Our collective agreements prohibit the assignment of rights, but they grant producers operating licences for the text in the form of audiovisual works, they regulate the possibility of granting licences for other purposes, and they allow authors to collect royalties from producers or collecting societies, depending on the type of operation. All this is set out in the agreements.
Screenwriters are creators who devote their lives to writing and imagining the stories of Canadian heroes and values. Their scripts are the source of audiovisual works that bring people together, move them, make them laugh and reflect, promote our culture, our country and its great wealth. The benefits they generate are very positive for the economy and the well-being of Canadians. To ensure that our Canadian audiovisual production is competitive, we have a responsibility to put in place modern mechanisms in the act to ensure that creators are adequately compensated for the fruits of their labour.
It is important to remember that, in order to do their jobs, authors must be able to grant the rights for their work in return for remuneration, whether for a film, to a theatre company for a play or to a publisher in the case of a book. Authors must have the ability to monetize the rights for the adaptation of their screenplays and to reap the benefits. Self-employed workers often assume the risk of creating their work alone. The act must therefore allow them to mitigate that risk, so that they can continue to create and make a decent income in the digital economy.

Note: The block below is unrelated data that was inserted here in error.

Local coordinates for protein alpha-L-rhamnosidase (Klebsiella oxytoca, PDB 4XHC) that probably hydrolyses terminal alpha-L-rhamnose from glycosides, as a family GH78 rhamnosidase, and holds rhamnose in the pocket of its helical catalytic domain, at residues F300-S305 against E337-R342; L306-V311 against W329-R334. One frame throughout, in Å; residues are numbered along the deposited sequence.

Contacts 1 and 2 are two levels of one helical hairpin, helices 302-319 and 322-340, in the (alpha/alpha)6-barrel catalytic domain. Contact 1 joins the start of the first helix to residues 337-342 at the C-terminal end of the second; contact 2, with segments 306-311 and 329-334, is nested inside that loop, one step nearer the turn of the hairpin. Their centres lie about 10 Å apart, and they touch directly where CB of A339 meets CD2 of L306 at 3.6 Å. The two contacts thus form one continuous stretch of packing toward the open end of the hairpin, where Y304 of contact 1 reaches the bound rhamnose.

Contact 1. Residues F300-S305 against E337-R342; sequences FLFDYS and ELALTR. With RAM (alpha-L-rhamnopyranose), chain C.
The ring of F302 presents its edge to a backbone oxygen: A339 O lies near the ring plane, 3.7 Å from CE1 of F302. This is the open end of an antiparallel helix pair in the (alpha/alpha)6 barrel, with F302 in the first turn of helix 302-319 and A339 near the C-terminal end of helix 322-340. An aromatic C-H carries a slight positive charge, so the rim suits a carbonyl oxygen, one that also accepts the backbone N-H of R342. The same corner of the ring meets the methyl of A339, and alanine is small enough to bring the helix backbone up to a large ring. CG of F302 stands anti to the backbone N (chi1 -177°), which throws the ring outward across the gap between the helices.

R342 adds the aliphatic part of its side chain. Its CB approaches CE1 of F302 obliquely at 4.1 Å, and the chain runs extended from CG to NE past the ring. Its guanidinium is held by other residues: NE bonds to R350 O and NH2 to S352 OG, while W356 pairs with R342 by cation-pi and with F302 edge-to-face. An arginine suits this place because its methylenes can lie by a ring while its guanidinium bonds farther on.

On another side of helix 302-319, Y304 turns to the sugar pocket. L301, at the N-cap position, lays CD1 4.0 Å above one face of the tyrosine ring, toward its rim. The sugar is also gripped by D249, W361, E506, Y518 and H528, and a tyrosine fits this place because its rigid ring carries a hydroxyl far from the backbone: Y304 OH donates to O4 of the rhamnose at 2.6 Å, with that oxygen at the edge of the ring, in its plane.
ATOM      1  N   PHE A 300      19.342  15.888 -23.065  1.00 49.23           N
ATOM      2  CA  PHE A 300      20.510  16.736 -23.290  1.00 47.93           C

In our opinion, the act must allow our children who have the desire and talent to dream of working as creators one day too.
To do so, we are basically asking for five things. Today, the time we have forces us to present only three of them to you.